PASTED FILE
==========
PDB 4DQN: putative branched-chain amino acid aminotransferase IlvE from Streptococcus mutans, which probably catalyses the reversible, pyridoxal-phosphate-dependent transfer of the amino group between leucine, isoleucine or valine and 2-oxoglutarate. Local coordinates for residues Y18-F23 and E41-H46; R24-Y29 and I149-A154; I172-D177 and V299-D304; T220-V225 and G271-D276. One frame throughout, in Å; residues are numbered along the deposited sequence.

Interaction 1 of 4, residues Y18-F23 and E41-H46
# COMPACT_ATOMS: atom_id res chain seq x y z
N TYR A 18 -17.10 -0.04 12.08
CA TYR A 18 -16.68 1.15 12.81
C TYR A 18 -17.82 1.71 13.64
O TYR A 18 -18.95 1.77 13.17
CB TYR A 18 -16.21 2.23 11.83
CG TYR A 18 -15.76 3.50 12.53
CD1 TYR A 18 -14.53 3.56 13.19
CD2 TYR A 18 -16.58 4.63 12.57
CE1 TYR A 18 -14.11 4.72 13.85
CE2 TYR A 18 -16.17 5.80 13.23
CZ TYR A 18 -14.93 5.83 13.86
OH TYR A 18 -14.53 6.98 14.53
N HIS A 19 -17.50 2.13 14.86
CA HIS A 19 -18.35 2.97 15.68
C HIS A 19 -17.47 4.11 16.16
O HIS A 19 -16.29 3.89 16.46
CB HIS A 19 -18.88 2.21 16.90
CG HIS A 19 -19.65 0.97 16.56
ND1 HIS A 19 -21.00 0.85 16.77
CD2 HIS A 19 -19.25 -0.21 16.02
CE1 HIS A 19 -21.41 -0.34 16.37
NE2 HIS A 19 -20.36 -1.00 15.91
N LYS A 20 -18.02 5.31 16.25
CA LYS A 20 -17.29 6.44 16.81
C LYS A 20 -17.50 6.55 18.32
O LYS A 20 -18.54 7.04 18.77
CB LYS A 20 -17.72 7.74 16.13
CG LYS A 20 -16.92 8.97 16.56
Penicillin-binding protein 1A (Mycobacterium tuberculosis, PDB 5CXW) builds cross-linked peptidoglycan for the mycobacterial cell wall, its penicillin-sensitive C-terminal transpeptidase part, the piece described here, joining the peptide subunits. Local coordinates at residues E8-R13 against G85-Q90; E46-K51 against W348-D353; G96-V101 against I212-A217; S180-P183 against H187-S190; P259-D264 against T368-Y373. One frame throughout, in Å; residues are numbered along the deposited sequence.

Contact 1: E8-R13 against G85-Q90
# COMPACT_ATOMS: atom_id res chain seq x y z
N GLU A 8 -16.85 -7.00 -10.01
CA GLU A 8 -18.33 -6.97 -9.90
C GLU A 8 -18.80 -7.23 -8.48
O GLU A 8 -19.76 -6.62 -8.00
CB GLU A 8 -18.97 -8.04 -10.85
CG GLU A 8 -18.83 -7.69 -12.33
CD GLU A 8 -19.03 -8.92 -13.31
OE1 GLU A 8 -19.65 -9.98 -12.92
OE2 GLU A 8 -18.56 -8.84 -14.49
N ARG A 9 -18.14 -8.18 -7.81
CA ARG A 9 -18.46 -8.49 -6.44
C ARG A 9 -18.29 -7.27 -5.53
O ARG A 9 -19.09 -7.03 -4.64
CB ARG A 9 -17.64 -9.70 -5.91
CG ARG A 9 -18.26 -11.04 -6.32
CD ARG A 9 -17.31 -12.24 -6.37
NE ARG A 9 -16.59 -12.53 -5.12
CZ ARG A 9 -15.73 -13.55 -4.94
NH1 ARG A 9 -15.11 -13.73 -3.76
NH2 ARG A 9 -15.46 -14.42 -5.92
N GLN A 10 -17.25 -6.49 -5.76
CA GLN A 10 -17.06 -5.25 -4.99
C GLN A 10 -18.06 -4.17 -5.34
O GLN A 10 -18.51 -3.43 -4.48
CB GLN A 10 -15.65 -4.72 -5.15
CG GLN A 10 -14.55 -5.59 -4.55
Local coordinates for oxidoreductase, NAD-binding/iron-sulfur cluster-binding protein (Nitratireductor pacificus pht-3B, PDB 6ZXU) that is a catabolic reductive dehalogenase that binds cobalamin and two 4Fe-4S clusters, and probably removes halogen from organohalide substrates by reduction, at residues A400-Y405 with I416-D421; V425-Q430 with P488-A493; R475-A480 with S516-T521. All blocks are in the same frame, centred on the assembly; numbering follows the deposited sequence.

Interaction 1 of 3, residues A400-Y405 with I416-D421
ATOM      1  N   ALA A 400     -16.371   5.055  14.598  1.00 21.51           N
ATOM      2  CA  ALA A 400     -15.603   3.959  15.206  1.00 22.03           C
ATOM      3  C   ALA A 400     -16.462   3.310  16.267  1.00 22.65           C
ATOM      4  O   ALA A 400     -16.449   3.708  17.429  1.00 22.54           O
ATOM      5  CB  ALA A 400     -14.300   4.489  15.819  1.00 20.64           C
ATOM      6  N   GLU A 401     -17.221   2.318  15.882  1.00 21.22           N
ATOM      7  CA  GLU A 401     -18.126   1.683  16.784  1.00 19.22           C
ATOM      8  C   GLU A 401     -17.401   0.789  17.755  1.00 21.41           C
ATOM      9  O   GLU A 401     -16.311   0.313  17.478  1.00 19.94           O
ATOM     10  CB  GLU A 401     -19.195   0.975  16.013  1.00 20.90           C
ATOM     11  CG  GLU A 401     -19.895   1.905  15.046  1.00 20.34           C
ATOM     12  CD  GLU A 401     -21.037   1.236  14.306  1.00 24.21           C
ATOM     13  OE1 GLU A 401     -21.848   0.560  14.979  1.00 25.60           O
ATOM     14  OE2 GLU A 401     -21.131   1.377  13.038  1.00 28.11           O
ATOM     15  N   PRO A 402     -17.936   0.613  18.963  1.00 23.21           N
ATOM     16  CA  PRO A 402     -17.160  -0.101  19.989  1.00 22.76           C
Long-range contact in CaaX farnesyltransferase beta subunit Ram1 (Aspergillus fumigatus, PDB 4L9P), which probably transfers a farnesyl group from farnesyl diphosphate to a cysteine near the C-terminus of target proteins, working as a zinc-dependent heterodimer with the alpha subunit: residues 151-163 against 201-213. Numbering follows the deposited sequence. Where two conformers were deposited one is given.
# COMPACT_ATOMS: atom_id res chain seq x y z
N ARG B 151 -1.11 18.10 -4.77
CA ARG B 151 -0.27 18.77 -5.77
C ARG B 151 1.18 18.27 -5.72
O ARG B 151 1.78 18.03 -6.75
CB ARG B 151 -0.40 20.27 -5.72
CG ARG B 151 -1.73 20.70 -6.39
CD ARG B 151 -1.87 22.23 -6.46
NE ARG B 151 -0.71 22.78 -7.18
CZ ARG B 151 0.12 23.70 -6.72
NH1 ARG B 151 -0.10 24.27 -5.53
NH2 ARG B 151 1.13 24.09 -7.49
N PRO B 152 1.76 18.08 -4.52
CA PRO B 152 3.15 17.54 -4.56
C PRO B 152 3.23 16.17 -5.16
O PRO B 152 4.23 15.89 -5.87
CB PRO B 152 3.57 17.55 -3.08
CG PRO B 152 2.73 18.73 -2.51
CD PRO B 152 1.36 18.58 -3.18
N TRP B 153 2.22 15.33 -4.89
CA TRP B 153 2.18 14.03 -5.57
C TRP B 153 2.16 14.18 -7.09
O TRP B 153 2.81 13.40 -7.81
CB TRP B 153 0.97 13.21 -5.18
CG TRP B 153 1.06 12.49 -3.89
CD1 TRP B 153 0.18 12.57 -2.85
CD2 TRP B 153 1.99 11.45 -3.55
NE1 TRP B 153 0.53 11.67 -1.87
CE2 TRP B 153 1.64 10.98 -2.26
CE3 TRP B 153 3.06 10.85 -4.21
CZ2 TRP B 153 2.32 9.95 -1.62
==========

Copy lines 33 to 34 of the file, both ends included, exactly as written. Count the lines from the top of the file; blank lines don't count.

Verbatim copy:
Contact 1: E8-R13 against G85-Q90
# COMPACT_ATOMS: atom_id res chain seq x y z